The locals use the serpantine road winding to the Northern Beaches (Palm Beach, Avalon, Bilgola, Whale Beach) as almost a last deterrent to mainstream tourism. But after a few turns (and really, its no more than that) you come across the most magnificent and laid back part of Sydney. Awesome village life, some spectacular sites, brilliant food from fine dining to a pie and chips. This is one of Australia's best places to visit and you can spend a long time just chilling out, surfing, eating, walking, watching and it's only about 40 mins from the city (with lots inbetween to see along the way). Not many hotels, but great private villas - most with amazing views.
40 mins north of Sydney, over the bridge. Stayed in Kamekura Residences. A beautiful house and pool overlooking Pittwater. www.kamekuraresidences.com
+61 412 953980
This seaside restaurant is the best I have eaten at in 11 years of travelling around Italy. Fresh fish, stunning scenery, it is Sicilian dining at its best. We were taken here by Sicilian friends, a testament to its excellent reputation.
The first thing that hits you is the view. Located overlooking Isola Bella, a lush island nature reserve below the chic resort town of Taormina, Il Gabbiano makes the most of its setting with several beautiful terraces.
Specialising in "frutti di mare" - fruits of the sea - Il Gabbiano serves up anything your seafood-loving stomach desires. We ate king prawns, sardines, squid, and beautiful fresh fish baked over charcoal and filleted at our table, served with fresh lemon, olive oil and herb dressing.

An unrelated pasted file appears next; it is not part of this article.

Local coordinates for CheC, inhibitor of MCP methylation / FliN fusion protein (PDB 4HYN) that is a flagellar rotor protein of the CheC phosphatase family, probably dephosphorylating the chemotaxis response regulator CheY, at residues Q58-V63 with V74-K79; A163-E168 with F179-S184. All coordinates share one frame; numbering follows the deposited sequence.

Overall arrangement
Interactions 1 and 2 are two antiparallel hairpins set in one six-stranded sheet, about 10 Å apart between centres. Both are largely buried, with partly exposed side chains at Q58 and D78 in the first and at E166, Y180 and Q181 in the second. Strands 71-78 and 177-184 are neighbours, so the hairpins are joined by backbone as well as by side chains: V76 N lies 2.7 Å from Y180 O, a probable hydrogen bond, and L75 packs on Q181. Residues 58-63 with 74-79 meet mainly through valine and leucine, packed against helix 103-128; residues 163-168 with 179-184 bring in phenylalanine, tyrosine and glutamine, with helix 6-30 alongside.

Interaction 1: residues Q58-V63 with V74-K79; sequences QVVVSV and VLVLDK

The service is delightfully attentive, but the atmosphere is completely relaxed. It typifies what I love most about coastal Italy: great food that is simple, plentiful and found in unassuming, roadside restaurants which hide stunning seaside views.
Via Nazionale n. 115, Taormina, Isola Bella, Sicily
+39 (0)942 625128
Google map: bit.ly/ImqaR7
It can be easily reached by car from the motorway, or on foot from Taormina centre via the cable car down to the beach. It is located 100m from the cable car station.
Nearest train station: Taormina-Giardini Naxos (taxi or bus to Isola Bella)
This is iconic Australia, plenty of tours on offer. Our one included a cruise on Sydney Harbour after the tour which was good although it made the day very long. If you're only here for a few days it is well worth it.